Last Updated on June 7, 2022, by eNotes Editorial. Word Count: 411
Martha Gellhorn is a gentleperson. For 42 pages in ["Travels with Myself and Another"] she writes about an Unwilling Companion on her trip into China's interior in 1941, always referring to him as U. C. and never mentioning that he was in fact her husband, Ernest Hemingway. This—at a time...
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Martha Gellhorn is a gentleperson. For 42 pages in ["Travels with Myself and Another"] she writes about an Unwilling Companion on her trip into China's interior in 1941, always referring to him as U. C. and never mentioning that he was in fact her husband, Ernest Hemingway. This—at a time when to have been Hemingway's wife … seems excuse enough to publish every possible remembrance of the great man—entitles Miss Gellhorn to a medal, at least. But her excellence does not stop there. She renders U. C. justice: she makes him a sympathetic as well as amusing figure, although perhaps a wee bit maddening….
U. C. apart, Miss Gellhorn can be exceedingly funny on her own. Often, reading of her travels—in China of course, the Caribbean …, Russia and Israel, to name the headliners—I chuckled in a ladylike, repressed manner, but sometimes I had to stop to laugh really loud. Not that Martha Gellhorn is merely entertaining. She is a thoughtful woman with a lot of serious opinions, and whether or not one agrees with her, as I often didn't, it is worth reflecting on her reflections. (p. 15)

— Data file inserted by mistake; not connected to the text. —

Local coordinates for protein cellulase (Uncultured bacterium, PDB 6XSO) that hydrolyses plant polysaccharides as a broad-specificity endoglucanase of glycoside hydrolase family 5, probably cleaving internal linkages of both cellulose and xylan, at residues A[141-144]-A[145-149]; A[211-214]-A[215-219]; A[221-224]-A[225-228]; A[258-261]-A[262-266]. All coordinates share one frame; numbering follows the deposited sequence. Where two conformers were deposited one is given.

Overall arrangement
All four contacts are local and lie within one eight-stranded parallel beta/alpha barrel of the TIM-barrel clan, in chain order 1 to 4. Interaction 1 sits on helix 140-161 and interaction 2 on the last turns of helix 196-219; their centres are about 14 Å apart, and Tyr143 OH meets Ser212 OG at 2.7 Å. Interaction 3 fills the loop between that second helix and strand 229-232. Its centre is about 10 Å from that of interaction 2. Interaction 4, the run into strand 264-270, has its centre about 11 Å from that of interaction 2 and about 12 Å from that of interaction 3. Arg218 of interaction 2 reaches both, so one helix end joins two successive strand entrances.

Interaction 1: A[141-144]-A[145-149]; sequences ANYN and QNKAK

I have a lot in common with Miss Gellhorn, and it's not merely that we both come from St. Louis. Never mind the Chinese sense of humor that she doesn't dig. Never mind various other small, small points on which one could, if one wished, take issue. I agree with the important things she says, and I loved the book. (p. 30)
Emily Hahn, "Moving Lady," in The New York Times Book Review (© 1979 by The New York Times Company; reprinted by permission), September 23, 1979, pp. 15, 30.
Miss Gellhorn writes in the merry, self-depreciating manner of those who came of journalistic age in the grin-and-bear-it thirties, and it is a blessing that she does, for the journeys recounted [in Travels with Myself and Another] … would be unbearable in the hands of a complainer. All her trips are unwilling, either on assignment from Collier's or as the helpless result of an unrelenting addiction to travel, but all her senses are fully involved (including a painfully keen sense of smell), and her eye is notably sharp ("We saw ostriches, an untidy weird bird, with an upper thigh like a ballet dancer and feet like high-laced black shoes"). She also has the courage to voice unpopular observations…. (p. 198)
"Books: 'Travels with Myself and Another'," in The New Yorker (© 1979 by The New Yorker Magazine, Inc.), Vol. LV, No. 36, October 22, 1979, pp. 198-99.